Assisted suicide: 'Strong case for legalisation'
There is a "strong case" for allowing assisted suicide for people who are terminally ill in England and Wales, a group of experts says.
The Commission on Assisted Dying - set up and funded by campaigners who want to see a change in the law - said the current system was "inadequate".
It said it was possible to allow assisted dying within a strict set of rules to ensure it was not abused.
But the report has had a mixed response. Critics say it is biased.
The commission was chaired by Lord Falconer, a barrister and former justice secretary, and included a wide range of experts including doctors, an ex-police commissioner and a former president of the General Medical Council.
The panel received evidence from more than 1,300 sources during its year-long inquiry, although some groups opposed to a change in the law refused to take part because of its remit and way it was put together.
It was funded by the author Sir Terry Pratchett, who has Alzheimer's Disease, and set up by Dignity in Dying, which like Sir Terry, has called for the law to be changed.
The group said that assisted suicide should be allowed if a person was over 18, terminally ill and judged as having less than 12 months to live, making a voluntary choice and not impaired mentally.
Before it should be allowed, the person would also need to be independently assessed by two doctors, the report said.
It also suggested that the individual would have to take the medicine themselves as euthanasia - where another person administers the substance - should not be allowed.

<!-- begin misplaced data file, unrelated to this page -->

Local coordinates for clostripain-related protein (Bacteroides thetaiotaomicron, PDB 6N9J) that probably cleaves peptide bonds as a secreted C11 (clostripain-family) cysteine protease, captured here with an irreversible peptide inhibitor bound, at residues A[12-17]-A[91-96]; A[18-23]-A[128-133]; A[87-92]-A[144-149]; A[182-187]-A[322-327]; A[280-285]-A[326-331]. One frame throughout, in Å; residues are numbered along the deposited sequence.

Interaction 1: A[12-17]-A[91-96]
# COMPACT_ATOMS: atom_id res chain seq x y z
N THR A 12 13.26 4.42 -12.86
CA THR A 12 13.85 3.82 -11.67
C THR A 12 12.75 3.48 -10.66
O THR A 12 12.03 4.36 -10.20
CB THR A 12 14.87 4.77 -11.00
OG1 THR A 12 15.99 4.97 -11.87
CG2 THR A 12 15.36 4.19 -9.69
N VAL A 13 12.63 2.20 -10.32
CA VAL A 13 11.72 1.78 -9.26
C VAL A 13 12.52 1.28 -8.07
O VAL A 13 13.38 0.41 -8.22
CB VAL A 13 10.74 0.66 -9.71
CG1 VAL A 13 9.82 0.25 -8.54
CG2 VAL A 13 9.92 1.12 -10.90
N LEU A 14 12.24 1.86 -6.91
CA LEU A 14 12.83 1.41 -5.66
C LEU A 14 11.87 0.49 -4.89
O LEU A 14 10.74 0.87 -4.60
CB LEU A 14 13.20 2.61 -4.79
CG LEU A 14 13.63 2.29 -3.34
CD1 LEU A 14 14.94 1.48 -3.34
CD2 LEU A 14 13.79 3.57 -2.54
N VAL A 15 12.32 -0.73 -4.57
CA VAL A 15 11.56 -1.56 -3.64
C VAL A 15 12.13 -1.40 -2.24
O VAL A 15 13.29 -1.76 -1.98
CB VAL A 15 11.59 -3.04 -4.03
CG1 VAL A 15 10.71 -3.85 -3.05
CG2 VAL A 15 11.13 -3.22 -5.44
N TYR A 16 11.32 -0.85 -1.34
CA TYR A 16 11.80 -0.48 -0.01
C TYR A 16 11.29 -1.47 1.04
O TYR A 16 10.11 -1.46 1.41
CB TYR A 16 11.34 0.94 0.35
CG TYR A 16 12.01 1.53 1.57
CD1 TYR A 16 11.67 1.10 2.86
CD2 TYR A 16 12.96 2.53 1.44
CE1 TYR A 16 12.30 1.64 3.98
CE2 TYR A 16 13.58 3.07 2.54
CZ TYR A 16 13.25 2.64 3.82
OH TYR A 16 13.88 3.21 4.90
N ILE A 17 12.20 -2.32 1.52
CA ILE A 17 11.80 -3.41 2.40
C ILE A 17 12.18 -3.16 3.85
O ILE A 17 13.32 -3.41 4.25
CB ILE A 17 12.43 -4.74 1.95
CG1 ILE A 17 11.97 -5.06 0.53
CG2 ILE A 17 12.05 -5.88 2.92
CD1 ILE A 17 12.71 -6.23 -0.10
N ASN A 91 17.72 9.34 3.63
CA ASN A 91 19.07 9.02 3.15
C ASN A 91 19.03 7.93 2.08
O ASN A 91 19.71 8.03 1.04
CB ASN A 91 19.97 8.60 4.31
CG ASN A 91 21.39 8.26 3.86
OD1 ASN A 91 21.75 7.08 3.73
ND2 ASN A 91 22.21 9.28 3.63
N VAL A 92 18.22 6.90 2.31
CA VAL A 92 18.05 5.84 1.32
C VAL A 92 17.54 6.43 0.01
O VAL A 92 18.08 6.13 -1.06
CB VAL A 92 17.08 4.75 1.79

And it said end-of-life care needed to be improved to ensure people were not pushed into the decision because of inadequate access to care.
With all these factors in place, the commission said there was a "strong case" for allowing assisted dying.
However, one of the 11 commissioners, Reverend Canon Dr James Woodward, disagreed with the conclusion.
The commissioners also said the current arrangements were "inadequate, incoherent and should not continue".
Assisting a suicide is illegal under the 1961 Suicide Act, but last year the director of public prosecutions laid out guidance covering what factors would be taken into consideration when deciding whether to prosecute a person who had helped someone to die.
This measure was ordered by the Law Lords, who ruled a woman with multiple sclerosis had the right to know under what circumstances her husband would be prosecuted if he helped her travel abroad to die.
Sarah Wootton, chief executive of Dignity in Dying, said the report was "comprehensive and robust", adding she hoped it would "form the foundation of future legislative change".
But Dr Peter Saunders, campaign director of Care Not Killing, an alliance of faith and disability groups and doctors, said: "This investigation was unnecessary, biased and lacking in transparency, and its report is seriously flawed.
"It is being spun as a comprehensive, objective and independent review into this complicated issue. It is anything but."
A spokeswoman for the British Medical Association, which refused to give evidence to the commission, said: "While, there is a spectrum of views on assisted dying within the medical profession, the BMA believes that the majority of doctors do not want to legalise assisted dying."
The government indicated there were no plans to change the law.
"The government believes that any change to the law in this emotive and contentious area is an issue of individual conscience and a matter for Parliament to decide rather than government policy," a Ministry of Justice spokeswoman said.